On the heels of a lopsided loss to Wisconsin on Nov. 14, 2020, Michigan coach Jim Harbaugh put it bluntly: “We’re not in a good place right now as a football team.”

The Wolverines hit rock bottom with a 38-point home loss (their worst since 1935) to a Badgers squad that had been rocked by COVID. With 3 straight losses, Michigan was going nowhere fast, with morale at an all-time low under Harbaugh. Their quarterback of the future, Joe Milton, looked lost. Their once-terrific defense under Don Brown looked outdated. Harbaugh, who at one time appeared to be a dream hire, had worn out his welcome.

Michigan nearly sunk even lower the next week against Rutgers, which had been a laughingstock since joining the B1G, but the Wolverines rallied from a 17-point deficit to defeat Rutgers 48-42 in 3 overtimes. Still, morale remained low, so much so that it inspired headlines like this: “Oh cool, Michigan beat Rutgers in overtime.”

Little did Michigan know, though, that the trajectory of the program was about to change thanks to that game.

As No. 2 Michigan prepares to face No. 3 Georgia in the College Football Playoff on New Year’s Eve, it’s worth noting just how important that game was to this year’s team — and why a seemingly inconsequential game can mean so much.

1. Cade McNamara asserts himself as QB1

Michigan opened as a 9-point favorite, but after 5 drives led by Milton, the Wolverines trailed 17-0 in the second quarter. That opened the door for Cade McNamara, the redshirt freshman who was an afterthought as the third-string QB in the preseason behind Milton and Dylan McCaffrey. But after McNamara lead a TD drive in garbage time of the Wisconsin loss, what did Harbaugh have to lose? Things certainly couldn’t get any worse.

McNamara made an immediate impact, throwing a 46-yard TD pass to Cornelius Johnson on his third play. McNamara wound up completing 27 of 36 passes for 260 yards and 4 TDs, plus a rushing TD as the Wolverines won 48-42 in triple OT. He got the start the next week against Penn State in what wound up being the final game of Michigan’s season due to COVID, but he left with an injury. Milton transferred in the offseason to Tennessee.

McNamara’s performance off the bench against Rutgers earned him the first crack at the starting job this season, and he’s never relinquished it, despite challenges from an experienced transfer from Texas Tech and a 5-star freshman. McNamara has started all 13 games for the Big Ten champions, he has an NIL deal with Tom Brady, and he arguably gives Michigan an edge at QB in its CFP semifinal.

Without the terrific showing last year against Rutgers, would any of that have come to fruition? While it’s obviously possible, I’d argue it’s unlikely.

2. Hassan Haskins emerges from RB committee

It seems strange in hindsight, but the country’s top running back duo was mired in a 4-man committee. In the first 4 games of the season, no running back had more than 8 carries. But against Rutgers, Haskins finally laid claim to the starting gig — and he has never relinquished it.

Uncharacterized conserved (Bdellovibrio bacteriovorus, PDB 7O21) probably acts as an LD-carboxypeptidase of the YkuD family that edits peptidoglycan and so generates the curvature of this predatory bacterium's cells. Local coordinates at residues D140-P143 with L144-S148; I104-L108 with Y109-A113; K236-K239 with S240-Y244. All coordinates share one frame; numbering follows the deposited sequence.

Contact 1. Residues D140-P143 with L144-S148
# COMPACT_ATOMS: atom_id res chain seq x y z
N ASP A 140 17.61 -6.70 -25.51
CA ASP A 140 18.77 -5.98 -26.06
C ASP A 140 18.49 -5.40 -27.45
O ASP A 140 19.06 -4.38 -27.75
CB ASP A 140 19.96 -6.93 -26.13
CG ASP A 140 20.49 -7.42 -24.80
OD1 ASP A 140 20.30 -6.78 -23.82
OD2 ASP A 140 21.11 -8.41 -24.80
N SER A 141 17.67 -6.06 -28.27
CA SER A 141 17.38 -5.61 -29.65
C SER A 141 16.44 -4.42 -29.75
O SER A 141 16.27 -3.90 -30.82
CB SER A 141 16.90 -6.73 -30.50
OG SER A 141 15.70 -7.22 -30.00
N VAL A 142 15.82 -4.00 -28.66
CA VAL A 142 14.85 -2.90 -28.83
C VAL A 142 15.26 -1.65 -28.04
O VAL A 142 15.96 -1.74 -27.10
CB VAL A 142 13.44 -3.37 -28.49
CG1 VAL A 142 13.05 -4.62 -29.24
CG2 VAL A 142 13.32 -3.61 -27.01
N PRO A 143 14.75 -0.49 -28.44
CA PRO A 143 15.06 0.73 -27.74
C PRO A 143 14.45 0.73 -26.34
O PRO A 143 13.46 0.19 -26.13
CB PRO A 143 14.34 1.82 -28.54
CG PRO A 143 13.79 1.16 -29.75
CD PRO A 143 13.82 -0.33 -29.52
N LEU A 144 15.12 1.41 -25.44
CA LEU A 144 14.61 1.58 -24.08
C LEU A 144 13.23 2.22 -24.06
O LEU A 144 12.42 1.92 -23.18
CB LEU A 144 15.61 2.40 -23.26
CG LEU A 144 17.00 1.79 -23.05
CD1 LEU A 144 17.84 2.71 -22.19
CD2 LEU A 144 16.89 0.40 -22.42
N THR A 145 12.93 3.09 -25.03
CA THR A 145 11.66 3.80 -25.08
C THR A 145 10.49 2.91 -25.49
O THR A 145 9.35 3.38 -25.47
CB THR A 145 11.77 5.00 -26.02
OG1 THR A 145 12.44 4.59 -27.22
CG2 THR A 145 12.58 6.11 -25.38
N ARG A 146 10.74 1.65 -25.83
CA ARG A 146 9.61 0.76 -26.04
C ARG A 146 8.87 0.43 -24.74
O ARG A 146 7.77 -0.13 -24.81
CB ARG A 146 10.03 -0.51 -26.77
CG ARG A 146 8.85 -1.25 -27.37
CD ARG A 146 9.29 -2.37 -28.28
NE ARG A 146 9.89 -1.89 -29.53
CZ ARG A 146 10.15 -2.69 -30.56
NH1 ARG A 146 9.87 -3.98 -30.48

Haskins earned 23 carries and put up 111 yards and the game-winning TD in the third overtime. The emergence of the unheralded 3-star recruit who had only one other Power 5 offer (Purdue) forced the transfer of Zach Charbonnet, who was the No. 4 running back in the 2019 class and looked to be UM’s running back of the future.

Since the Rutgers game, Haskins has only had single-digit carries once, when he had 9 in a blowout win over Northern Illinois in which he wasn’t needed. Along with Aidan Hutchinson, he has become the heart-and-soul of this team, regularly earning shout-outs from Jim Harbaugh. Haskins’ signature performance, of course, was the 5-TD game against rival Ohio State that will be remembered for a long, long time. With Blake Corum’s ankle injury, Michigan has leaned on Haskins to keep its top-10 ground attack going, and he has delivered.

Haskins showed what he can do in the Rutgers game, and he hasn’t looked back.

3. Michigan’s 2021 leading receiver, tackler shine

The Wolverines also got huge games out of Cornelius Johnson, who is now Michigan’s leading receiver, and Josh Ross, who is now Michigan’s leading tackler.

Johnson had his first career 100-yard game, including 2 TD catches, against Rutgers. His emergence has been huge for a team that lost Ronnie Bell for the season after a knee injury in the opener.

Ross was coming off a tough game against Wisconsin, but he was everywhere in the Rutgers game, tallying 11 tackles, including 1 for loss, and a sack, plus several big hits on Noah Vedral. This year, Ross has had some big moments, like his key stop on third-and-short to open the second half against Ohio State, which forced a punt and led to a Haskins TD that gave Michigan some breathing room with an 8-point lead.

4. Jim Harbaugh keeps his job

If Michigan would’ve lost to Rutgers, I don’t think he is still the head coach at Michigan. Even after the win, many were calling for Michigan to make a change. Warde Manuel wound up keeping Harbaugh on a restructured contract, and even that seemed like a tough sell to an apathetic fan base. If Michigan loses to a team that had entered the season on a 21-game B1G losing streak with a first-year head coach, that’s an even tougher sell.

But Harbaugh made the right call by going, and sticking, with McNamara. And he has proceeded to prove everyone, including me, wrong this season in delivering Michigan its first Big Ten title since 2004, with a shot at its first national title since 1997.

And to think, a game that almost no one cared about last season was the foundation for the most memorable Michigan season in a long, long time.